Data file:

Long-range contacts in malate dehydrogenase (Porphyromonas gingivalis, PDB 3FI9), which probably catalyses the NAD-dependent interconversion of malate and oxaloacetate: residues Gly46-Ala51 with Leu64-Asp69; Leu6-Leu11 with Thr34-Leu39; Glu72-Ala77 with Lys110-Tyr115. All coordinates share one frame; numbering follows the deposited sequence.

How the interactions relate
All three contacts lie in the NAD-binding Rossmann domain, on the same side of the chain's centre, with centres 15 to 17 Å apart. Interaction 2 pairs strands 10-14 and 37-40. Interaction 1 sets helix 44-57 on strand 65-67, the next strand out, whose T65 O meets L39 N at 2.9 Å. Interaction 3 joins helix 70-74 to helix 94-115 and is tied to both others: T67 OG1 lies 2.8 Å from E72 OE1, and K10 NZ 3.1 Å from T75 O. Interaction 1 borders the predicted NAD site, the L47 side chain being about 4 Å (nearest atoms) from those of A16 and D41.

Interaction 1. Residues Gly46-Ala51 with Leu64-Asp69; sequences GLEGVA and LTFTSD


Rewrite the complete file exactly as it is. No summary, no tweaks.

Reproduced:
Long-range contacts in malate dehydrogenase (Porphyromonas gingivalis, PDB 3FI9), which probably catalyses the NAD-dependent interconversion of malate and oxaloacetate: residues Gly46-Ala51 with Leu64-Asp69; Leu6-Leu11 with Thr34-Leu39; Glu72-Ala77 with Lys110-Tyr115. All coordinates share one frame; numbering follows the deposited sequence.

How the interactions relate
All three contacts lie in the NAD-binding Rossmann domain, on the same side of the chain's centre, with centres 15 to 17 Å apart. Interaction 2 pairs strands 10-14 and 37-40. Interaction 1 sets helix 44-57 on strand 65-67, the next strand out, whose T65 O meets L39 N at 2.9 Å. Interaction 3 joins helix 70-74 to helix 94-115 and is tied to both others: T67 OG1 lies 2.8 Å from E72 OE1, and K10 NZ 3.1 Å from T75 O. Interaction 1 borders the predicted NAD site, the L47 side chain being about 4 Å (nearest atoms) from those of A16 and D41.

Interaction 1. Residues Gly46-Ala51 with Leu64-Asp69; sequences GLEGVA and LTFTSD